Burberry (LSE:BRBY) has endured a difficult few months. Sales for the first quarter were 47% lower than the equivalent period last year. This improved in June and it expects the second quarter to be around 20% lower than Q2 2019. Nevertheless, I do not think shareholders should rush to sell their Burberry shares as it still looks a promising business.
Burberry, which part of the FTSE 100 index, has embraced modern marketing techniques through its use of social media influencers and this appears to be paying off. Utilising such tools as Instagram TV, CGI geometric graphics and Spotify playlists, Burberry markets directly to its consumers through the channels most likely to engage them. Its summer monogram collection campaign featured Kendall Jenner and achieved an average reach over 60% higher than its previous collection.
It is also zoning in on specific markets, such as Mainland China, where it is seeing a rise in demand. During its recent leather goods launch, Burberry enlisted an influential fashion blogger to distribute limited edition pocket bags to his followers for free. Simultaneously, a series of sustainable pop-up stores featuring an augmented reality experience appeared throughout the region. This resulted in one bag style being sold out in under a minute and the entire range of pocket bags selling out within three weeks. I think this highlights the power of social influencers and direct-to-consumer marketing.
Burberry appears heavily focused on digital and tuned in to its target audience. I believe this is exactly what a fashion and lifestyle brand needs for sustained success.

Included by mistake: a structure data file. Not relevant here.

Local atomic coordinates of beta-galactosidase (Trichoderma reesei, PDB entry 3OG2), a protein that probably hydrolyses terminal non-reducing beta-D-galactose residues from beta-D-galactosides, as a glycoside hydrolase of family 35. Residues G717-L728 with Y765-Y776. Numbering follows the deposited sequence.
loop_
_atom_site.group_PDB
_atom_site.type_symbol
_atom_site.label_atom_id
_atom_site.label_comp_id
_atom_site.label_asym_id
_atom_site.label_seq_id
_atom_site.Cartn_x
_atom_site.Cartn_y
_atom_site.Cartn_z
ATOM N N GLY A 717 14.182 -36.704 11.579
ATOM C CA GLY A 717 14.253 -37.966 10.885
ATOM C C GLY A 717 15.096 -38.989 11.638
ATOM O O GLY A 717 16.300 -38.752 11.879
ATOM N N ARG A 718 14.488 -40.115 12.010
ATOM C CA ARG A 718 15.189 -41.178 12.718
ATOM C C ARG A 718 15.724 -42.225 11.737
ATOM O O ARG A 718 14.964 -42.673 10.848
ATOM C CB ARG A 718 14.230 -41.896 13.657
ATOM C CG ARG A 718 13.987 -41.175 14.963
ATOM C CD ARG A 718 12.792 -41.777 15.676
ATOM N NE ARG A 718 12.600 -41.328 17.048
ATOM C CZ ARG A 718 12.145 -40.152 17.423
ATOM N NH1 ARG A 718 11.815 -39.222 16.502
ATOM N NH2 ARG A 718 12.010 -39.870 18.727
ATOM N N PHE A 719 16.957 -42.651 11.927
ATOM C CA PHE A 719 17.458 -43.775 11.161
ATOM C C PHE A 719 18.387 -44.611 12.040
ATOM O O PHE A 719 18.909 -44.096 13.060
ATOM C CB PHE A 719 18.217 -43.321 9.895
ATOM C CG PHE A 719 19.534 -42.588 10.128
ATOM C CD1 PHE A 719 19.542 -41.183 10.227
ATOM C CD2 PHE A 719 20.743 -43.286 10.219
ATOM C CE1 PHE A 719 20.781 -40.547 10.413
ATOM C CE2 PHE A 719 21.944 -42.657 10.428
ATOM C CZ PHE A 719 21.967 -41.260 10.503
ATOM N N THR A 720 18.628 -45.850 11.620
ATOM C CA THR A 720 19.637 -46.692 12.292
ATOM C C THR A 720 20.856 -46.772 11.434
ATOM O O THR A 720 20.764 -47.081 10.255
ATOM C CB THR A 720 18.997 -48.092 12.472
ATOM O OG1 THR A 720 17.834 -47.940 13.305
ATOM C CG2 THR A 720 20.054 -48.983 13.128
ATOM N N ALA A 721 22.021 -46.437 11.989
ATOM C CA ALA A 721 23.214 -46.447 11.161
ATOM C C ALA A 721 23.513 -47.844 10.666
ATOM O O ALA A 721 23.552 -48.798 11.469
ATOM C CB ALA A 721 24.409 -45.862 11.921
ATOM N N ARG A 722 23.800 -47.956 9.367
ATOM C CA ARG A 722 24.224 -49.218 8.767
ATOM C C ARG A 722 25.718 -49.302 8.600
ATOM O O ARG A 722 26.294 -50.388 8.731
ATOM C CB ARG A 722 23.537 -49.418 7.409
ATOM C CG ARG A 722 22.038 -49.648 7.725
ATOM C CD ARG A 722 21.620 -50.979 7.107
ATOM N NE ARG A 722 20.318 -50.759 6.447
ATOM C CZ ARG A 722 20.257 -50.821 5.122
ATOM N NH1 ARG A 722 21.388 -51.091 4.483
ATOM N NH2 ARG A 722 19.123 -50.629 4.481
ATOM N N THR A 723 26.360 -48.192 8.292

Burberry shares its climate change ambition
Fashion is one of the biggest causes of global pollution and damage to the planet, so there is increasing pressure on companies in the sector to develop a sustainability strategy. Burberry is facing this challenge head-on with plans to become carbon neutral in its own operations by 2022. It has also joined forces with the UN, with the aim of a 30% reduction in greenhouse gas emissions from its extended supply chain by 2030. It recently launched ReBurberry Edit, which is a curation of styles crafted from sustainable materials, including regenerated fishing nets, fabric scraps and industrial plastic.
A favourite among millennials, the £6bn company has a price-to-earnings ratio of 49 so I would consider it an expensive share at its current price. Since the March market crash, Burberry shares have increased in value by 36%. Despite this, Burberry shares are down 33% year-to-date. Earnings per share are just under 30p and it has cancelled its 0.7% dividend yield for now.
It appears Burberry is confident it can withstand the economic headwinds and continue to sell to its target audience. It is streamlining its business with organisational changes. This includes cuts of £55m in office administration, which is likely to result in around 500 job losses.
So, can Burberry shares make me rich? In the current economic climate, I think it would take a long time to make a significant financial return. However, pop-up stores, digital activations and influencer engagement all point to a determined, ambitious and connected brand. The Burberry share price may continue to suffer while the pandemic persists, but the longer-term outlook seems resilient. As the share price appears expensive, I wouldn’t be rushing to buy today, but I wouldn’t sell either.
Kirsteen has no position in any of the shares mentioned. The Motley Fool UK has recommended Burberry. Views expressed on the companies mentioned in this article are those of the writer and therefore may differ from the official recommendations we make in our subscription services such as Share Advisor, Hidden Winners and Pro. Here at The Motley Fool we believe that considering a diverse range of insights makes us better investors.